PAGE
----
Tabletalk Subscription
You have {{ remainingArticles }} free {{ counterWords }} remaining.You've accessed all your free articles.
Unlock the Archives for Free

Request your free, three-month trial to Tabletalk magazine. You’ll receive the print issue monthly and gain immediate digital access to decades of archives. This trial is risk-free. No credit card required.

Try Tabletalk Now

Already receive Tabletalk magazine every month?

Verify your email address to gain unlimited access.

{{ error }}Need help?

Joshua 11

“Just as the LORD had commanded Moses his servant, so Moses commanded Joshua, and so Joshua did. He left nothing undone of all that the LORD had commanded Moses” (v. 15).

Like all of the Historical Books of the Bible, the book of Joshua was written not only to give historical facts but also to teach readers important lessons. When we think of the ancient Israelites, we must remember that even at the height of Israel’s power under David and Solomon, the nation was still much smaller than the empires that vied for control of the ancient Near East. The Israelites were constantly besieged by enemies on all sides. It would have been very easy for the small nation to live in constant fear and to doubt God’s promises to defeat their foes.

Among other things, the book of Joshua taught the Israelites that they would not have to fear if they trusted in the Lord. Consider today’s passage, which describes Israel’s northern campaign—waged against the Canaanites in an area north of the Israelites’ holdings in the center of the Holy Land after the fall of Ai and Jericho—and the treaty with Gibeon. Joshua 11:1–5 depicts the threat from the north as seemingly impossible to overcome. The armies were “as numerous as the sand on the seashore,” so the Israelites were outnumbered. The northern Canaanites also had horses and chariots, so their military armaments were superior to those of the Israelites (vv. 4–5; see Deut. 20:1). Under any human assessment, the situation looked hopeless. Yet, God delivered the northern Canaanites into the hands of Joshua and the Israelites (Josh. 11:6–15). The Israelites who first read the book of Joshua were to learn that God would be with them to defeat their foes when they were faithful like Joshua, and the same lesson applies to the church today. Though we often seem powerless and outnumbered, we will enjoy spiritual victories when we are faithful to the Lord.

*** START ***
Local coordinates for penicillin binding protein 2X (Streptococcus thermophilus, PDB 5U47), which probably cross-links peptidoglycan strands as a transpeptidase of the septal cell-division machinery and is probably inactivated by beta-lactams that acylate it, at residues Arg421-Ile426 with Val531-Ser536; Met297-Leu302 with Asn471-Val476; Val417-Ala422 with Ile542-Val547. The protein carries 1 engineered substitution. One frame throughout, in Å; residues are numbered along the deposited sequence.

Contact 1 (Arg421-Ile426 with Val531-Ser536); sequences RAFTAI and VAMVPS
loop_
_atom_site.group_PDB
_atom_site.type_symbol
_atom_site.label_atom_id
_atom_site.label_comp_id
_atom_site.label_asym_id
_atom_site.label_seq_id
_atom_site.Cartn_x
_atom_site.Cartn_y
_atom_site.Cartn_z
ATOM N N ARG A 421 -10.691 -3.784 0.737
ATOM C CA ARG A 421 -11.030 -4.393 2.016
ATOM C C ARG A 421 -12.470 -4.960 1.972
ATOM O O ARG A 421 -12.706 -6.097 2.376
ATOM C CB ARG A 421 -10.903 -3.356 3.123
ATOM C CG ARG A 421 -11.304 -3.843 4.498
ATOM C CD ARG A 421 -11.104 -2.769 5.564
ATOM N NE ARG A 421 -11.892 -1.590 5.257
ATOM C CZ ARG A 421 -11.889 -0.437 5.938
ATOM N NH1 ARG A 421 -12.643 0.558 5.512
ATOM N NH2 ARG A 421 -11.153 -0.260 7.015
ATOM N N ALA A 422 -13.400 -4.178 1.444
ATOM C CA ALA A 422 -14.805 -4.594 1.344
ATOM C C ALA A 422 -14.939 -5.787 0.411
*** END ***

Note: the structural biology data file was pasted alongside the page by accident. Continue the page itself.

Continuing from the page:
Note also that today’s passage says, “There was none of the Anakim left in the land of the people of Israel. Only in Gaza, in Gath, and in Ashdod did some remain” (v. 22). In other words, none of the Anakites—the descendants of Anak—remained in the portions of the Holy Land that Joshua was able to capture during his lifetime. Earlier, the Israelites cowered in fear before the Anakites. It was their refusal to believe that they could defeat the Anakites that led to forty years of wandering in the wilderness after the exodus (Num. 13–14). Now, the descendants of that unfaithful generation of Israelites drove out the Anakites, showing that God was with them to defeat their enemies. And this was because Joshua—and the armies he led—“left nothing undone of all that the Lord had commanded Moses” (Josh. 11:15).

Coram Deo Living before the face of God

The description of Israel’s territory in Joshua 11 does not mean that there were no Canaanites left at all while Joshua was alive. Nevertheless, the success in the northern campaign meant that the land was essentially Israel’s, that God had kept His promise when Israel faced incredible odds. This is the same faithful God whom we serve. When we as Christians face seemingly impossible foes, we can be assured that the Lord will be with us as we look to Him.

For Further Study
  • Deuteronomy 9:1–3
  • Psalm 20:7
  • Proverbs 29:25
  • 1 Corinthians 15:57

Israel’s Southern Campaign

An Incomplete Conquest

Keep Reading The Synod of Dort

From the January 2019 Issue
Jan 2019 Issue